private fun createContent(): Region = BorderPane().apply {
   top = headingOf("Test Screen")
   center = VBox(20.0, createNameRow(), createButton())
} testStyleAs TestStyle.BLUE padWith 20.0

private fun createButton() = buttonOf("Click Me") { buttonAction() }

private fun createNameRow() =
   HBox(10.0, promptOf("Name"), textFieldOf(nameProperty)) padWith 10.0 alignTo Pos.CENTER_LEFT

There’s no doubt that this last version achieves the “at a glance” objective of the layout code. You can see that the BorderPane has the top and centre occupied, and you can see that the centre has two rows in it. If you’re curious about the “Name” row, or the Button you can click through to them in the code. This is really no different than the best approach in Java, but the apply{}, the builders, and the infix functions strip out all of the extraneous boilerplate that would otherwise bloat the layout code.


Coroutines are a neat feature that allow you to run multiple blocking operations on a single thread. When one task blocks, it doesn’t halt the thread, but is “parked” and the thread is freed up to run other tasks. As each task blocks, Kotlin can then “un-park” a previously parked task that has become unblocked, and run it on the thread until it either completes or becomes blocked again.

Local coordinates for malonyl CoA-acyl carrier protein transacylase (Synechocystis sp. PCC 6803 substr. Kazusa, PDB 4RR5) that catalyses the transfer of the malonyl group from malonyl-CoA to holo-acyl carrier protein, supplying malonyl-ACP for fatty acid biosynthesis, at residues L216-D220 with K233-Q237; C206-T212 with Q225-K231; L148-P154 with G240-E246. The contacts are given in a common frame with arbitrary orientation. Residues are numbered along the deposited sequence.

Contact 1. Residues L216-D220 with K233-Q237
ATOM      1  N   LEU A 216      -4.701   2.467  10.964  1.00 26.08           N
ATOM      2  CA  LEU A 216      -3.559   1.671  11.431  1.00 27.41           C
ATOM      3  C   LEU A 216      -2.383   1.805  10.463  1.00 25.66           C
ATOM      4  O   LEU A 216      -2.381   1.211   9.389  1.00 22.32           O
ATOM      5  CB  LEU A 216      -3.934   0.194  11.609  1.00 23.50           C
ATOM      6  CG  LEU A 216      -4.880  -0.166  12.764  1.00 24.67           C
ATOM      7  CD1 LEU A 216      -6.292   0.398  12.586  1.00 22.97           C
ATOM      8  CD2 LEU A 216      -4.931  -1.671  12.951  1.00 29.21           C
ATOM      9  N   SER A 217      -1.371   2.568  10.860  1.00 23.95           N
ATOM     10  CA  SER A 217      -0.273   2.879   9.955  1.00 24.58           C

There is a special library (part of the Kotlin companion libraries for coroutines) that allows you to run coroutines on the FXAT. So that you can do something like this:

private fun createContent(): Region = BorderPane().apply {
    padding = Insets(20.0)
    center = VBox(20.0,
                  HBox(10.0, Label().bound(model))
                  Button("ClickMe").apply { onAction = EventHandler { _ -> buttonAction() } })

 private fun buttonAction() {
    GlobalScope.launch(Dispatchers.JavaFx) {
       println("Starting the function")
       counter += 1
       model.value = counter.toString()
       println("Ending the function")
       counter += 100
       model.value = counter.toString()